- Healthcare premiums rose 3.5% in 2018, but employers passed on a lower increase in premiums of 2.2% to employees by absorbing some costs, according to an actuarial analysis by Aon. Furthermore, the firm forecasts premiums will increase by another 3.5% in 2019, based on benefits and healthcare data from Aon's Health Value Initiative database of 497 large U.S. employers.
- In a written statement, Stephen Caulk, senior vice president and chair of Aon Health's Trend Committee, said "it's not a suprise" employers are shifting their focus away from passing on health premium increases to employees and towards uncovering the causes of the increases and managing costs. Cost-cutting strategies cited by Aon include helping patients find local, high-quality, cost-effective care with access to digital health and telehealth services; adopting high-performance networks focused on chronic health conditions; and exploring value-based care.
- According to the analysis, employers are also looking into drug costs with the aim of seeking pricing structures that are more transparent — by determining how and when rebates are passed on to plan participants, for example. Aon said it anticipates increased transparency from market participants like pharmacy benefit managers (PBMs) and drug manufacturers.
Aon's analysis lines up with the findings of others in the employer-sponsored healthcare space, namely that employers are playing a more "activist" role in the effort to bring down costs. That includes shedding traditional ways of paying for healthcare and focusing on treatment outcomes, more efficient delivery of care, and better access to services through centers of excellence, performance networks and accountable care organizations (ACOs).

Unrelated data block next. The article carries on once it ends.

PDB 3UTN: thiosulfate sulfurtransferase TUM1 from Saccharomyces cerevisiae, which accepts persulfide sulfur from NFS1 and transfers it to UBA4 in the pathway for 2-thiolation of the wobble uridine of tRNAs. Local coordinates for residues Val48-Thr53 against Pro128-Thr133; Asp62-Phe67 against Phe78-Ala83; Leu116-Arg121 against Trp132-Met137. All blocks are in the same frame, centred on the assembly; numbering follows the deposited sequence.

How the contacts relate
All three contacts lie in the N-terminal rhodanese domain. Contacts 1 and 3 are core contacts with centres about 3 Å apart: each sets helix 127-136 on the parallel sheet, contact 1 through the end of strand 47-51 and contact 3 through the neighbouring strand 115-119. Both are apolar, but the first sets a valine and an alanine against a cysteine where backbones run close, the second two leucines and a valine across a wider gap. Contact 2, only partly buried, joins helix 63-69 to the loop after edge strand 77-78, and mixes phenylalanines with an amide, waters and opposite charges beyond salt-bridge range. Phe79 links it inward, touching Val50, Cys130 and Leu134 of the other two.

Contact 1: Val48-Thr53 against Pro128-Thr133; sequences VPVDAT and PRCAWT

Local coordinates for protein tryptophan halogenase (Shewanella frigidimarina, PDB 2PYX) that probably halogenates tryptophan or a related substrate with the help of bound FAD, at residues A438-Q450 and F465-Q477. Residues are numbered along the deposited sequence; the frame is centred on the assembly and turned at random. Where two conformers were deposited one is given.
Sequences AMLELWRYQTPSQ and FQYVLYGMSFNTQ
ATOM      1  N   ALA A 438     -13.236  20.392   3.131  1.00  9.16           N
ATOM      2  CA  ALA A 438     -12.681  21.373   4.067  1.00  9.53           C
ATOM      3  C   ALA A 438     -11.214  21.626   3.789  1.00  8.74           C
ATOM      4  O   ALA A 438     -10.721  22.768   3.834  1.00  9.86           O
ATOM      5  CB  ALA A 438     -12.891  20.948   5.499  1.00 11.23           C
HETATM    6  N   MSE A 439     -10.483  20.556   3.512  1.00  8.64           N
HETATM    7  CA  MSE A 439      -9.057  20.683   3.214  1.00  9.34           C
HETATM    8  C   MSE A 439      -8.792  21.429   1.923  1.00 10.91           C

Some larger organizations have taken things a step further by bringing healthcare under their own roof, providing access to onsite (and near-site) health clinics. According to a recent Mercer survey, one-third of employers with 5,000 or more workers offer general medical worksite clinics, up from 24% in 2012, while the same trend has slowed for onsite clinics that focus on occupational health only. Mercer researchers indicated that this could mean employers are looking to expand the capabilities of such clinics to include primary care and similar services, bringing basic healthcare services under one roof.
The end goal of these efforts, however, is to make healthcare more accessible and effective while curbing costs and preventing and treating chronic health conditions. Experts have also seen employers involved in directly negotiating prices, bypassing insurers in order to do so. It may be safe to expect even more prominent examples to emerge beyond this year's open enrollment season.